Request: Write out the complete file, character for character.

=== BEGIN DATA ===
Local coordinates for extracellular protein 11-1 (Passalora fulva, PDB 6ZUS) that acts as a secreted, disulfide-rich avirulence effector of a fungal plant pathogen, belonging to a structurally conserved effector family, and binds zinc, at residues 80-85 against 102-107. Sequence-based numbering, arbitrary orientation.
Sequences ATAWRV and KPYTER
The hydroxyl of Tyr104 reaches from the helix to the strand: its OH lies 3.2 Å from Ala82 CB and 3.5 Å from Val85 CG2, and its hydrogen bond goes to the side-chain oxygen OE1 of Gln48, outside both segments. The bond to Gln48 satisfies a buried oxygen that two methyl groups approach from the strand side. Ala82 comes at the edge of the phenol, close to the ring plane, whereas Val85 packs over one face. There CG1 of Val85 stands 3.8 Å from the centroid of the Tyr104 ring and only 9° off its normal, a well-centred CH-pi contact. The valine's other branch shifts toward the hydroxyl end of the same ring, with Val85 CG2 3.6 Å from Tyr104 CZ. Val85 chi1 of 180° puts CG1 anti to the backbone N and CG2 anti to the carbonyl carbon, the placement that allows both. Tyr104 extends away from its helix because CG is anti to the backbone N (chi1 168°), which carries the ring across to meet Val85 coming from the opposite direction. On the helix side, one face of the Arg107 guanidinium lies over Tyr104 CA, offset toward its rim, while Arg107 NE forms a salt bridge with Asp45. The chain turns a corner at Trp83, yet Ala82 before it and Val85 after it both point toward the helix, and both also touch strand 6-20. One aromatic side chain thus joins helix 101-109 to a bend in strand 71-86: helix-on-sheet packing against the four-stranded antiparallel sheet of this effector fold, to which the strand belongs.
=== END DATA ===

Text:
Local coordinates for extracellular protein 11-1 (Passalora fulva, PDB 6ZUS) that acts as a secreted, disulfide-rich avirulence effector of a fungal plant pathogen, belonging to a structurally conserved effector family, and binds zinc, at residues 80-85 against 102-107. Sequence-based numbering, arbitrary orientation.
Sequences ATAWRV and KPYTER
The hydroxyl of Tyr104 reaches from the helix to the strand: its OH lies 3.2 Å from Ala82 CB and 3.5 Å from Val85 CG2, and its hydrogen bond goes to the side-chain oxygen OE1 of Gln48, outside both segments. The bond to Gln48 satisfies a buried oxygen that two methyl groups approach from the strand side. Ala82 comes at the edge of the phenol, close to the ring plane, whereas Val85 packs over one face. There CG1 of Val85 stands 3.8 Å from the centroid of the Tyr104 ring and only 9° off its normal, a well-centred CH-pi contact. The valine's other branch shifts toward the hydroxyl end of the same ring, with Val85 CG2 3.6 Å from Tyr104 CZ. Val85 chi1 of 180° puts CG1 anti to the backbone N and CG2 anti to the carbonyl carbon, the placement that allows both. Tyr104 extends away from its helix because CG is anti to the backbone N (chi1 168°), which carries the ring across to meet Val85 coming from the opposite direction. On the helix side, one face of the Arg107 guanidinium lies over Tyr104 CA, offset toward its rim, while Arg107 NE forms a salt bridge with Asp45. The chain turns a corner at Trp83, yet Ala82 before it and Val85 after it both point toward the helix, and both also touch strand 6-20. One aromatic side chain thus joins helix 101-109 to a bend in strand 71-86: helix-on-sheet packing against the four-stranded antiparallel sheet of this effector fold, to which the strand belongs.